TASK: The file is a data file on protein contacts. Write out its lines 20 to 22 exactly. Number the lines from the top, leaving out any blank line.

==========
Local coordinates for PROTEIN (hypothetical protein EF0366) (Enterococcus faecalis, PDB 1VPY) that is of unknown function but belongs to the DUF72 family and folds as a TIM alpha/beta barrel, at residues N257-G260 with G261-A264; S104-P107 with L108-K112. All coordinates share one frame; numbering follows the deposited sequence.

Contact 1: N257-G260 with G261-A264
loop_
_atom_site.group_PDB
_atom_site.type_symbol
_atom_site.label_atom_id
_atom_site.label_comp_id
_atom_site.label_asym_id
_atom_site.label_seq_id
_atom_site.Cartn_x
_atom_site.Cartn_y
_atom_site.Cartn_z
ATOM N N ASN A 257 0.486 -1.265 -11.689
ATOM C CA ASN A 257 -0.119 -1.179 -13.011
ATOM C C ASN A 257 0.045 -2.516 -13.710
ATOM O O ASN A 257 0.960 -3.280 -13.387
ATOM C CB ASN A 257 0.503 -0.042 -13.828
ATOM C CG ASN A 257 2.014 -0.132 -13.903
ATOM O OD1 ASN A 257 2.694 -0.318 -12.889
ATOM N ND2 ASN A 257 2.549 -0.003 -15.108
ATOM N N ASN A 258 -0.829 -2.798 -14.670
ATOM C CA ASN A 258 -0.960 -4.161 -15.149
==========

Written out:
ATOM N ND2 ASN A 257 2.549 -0.003 -15.108
ATOM N N ASN A 258 -0.829 -2.798 -14.670
ATOM C CA ASN A 258 -0.960 -4.161 -15.149